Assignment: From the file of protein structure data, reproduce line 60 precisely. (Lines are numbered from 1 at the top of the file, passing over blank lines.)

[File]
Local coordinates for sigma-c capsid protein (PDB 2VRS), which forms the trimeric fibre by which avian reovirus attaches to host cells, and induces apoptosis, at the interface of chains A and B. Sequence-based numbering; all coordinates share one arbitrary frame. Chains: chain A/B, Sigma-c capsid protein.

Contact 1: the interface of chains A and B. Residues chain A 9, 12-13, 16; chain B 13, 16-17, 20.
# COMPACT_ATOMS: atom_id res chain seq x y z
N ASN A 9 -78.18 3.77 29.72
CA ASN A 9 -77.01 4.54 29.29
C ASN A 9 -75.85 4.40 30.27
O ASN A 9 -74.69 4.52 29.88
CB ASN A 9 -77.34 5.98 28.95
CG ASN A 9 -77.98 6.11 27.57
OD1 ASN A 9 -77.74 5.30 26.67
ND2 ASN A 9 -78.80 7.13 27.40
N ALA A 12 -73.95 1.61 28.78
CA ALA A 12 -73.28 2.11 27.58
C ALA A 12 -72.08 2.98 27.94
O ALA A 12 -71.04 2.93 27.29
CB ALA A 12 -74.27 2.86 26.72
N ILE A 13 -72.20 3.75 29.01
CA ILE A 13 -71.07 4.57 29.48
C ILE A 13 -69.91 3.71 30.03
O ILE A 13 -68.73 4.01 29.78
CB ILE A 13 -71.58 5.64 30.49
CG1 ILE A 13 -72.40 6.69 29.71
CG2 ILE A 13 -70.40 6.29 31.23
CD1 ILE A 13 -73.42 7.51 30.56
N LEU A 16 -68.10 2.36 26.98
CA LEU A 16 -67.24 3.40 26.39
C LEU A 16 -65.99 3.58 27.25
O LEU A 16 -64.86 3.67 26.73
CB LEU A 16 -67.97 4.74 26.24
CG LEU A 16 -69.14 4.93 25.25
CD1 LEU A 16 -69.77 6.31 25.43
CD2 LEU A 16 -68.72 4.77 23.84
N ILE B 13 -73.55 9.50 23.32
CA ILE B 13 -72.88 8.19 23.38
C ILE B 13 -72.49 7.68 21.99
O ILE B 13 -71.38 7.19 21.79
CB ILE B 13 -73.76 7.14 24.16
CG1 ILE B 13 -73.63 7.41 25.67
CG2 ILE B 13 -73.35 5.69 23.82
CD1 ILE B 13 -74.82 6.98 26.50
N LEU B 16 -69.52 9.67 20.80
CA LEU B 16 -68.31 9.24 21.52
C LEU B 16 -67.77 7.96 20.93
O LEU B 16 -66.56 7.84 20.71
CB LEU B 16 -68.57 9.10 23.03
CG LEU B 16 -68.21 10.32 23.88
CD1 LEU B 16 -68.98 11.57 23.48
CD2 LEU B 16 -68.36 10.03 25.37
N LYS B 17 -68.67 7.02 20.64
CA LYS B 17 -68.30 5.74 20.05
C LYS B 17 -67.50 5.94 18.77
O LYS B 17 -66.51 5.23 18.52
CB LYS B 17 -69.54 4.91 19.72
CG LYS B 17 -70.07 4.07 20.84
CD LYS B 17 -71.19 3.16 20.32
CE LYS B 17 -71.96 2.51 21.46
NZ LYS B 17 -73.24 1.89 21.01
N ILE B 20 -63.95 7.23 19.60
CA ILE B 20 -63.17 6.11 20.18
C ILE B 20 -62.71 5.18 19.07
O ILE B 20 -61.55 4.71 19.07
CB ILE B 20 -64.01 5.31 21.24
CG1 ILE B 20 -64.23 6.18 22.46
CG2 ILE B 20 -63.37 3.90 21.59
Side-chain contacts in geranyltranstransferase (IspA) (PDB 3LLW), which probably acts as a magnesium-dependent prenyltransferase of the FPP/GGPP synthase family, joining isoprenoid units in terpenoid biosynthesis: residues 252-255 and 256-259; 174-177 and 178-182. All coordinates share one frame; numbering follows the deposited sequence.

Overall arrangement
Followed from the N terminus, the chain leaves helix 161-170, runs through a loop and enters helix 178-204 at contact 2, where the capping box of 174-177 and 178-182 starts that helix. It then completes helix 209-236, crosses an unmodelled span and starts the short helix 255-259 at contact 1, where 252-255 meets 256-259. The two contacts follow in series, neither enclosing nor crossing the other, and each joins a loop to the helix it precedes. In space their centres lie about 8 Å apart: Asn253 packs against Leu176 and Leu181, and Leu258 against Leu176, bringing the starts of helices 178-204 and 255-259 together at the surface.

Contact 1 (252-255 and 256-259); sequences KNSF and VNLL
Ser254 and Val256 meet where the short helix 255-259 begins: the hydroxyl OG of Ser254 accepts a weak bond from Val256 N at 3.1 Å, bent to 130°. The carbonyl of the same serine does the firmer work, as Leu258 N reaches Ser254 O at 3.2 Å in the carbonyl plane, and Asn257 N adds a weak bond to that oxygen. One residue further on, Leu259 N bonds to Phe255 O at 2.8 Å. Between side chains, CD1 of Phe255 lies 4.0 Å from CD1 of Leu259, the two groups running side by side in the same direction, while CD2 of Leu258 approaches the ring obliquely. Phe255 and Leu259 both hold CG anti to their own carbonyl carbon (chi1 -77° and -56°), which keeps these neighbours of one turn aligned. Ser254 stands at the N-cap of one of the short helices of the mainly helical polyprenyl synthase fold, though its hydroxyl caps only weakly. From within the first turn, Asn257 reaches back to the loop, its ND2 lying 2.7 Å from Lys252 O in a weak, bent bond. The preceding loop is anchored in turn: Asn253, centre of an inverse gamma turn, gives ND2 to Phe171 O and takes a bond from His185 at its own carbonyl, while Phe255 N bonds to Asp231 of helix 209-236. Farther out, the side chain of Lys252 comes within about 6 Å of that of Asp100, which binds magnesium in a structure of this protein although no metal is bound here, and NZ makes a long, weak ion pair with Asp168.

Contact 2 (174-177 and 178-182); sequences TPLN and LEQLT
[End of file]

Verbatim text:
C ILE B 20 -62.71 5.18 19.07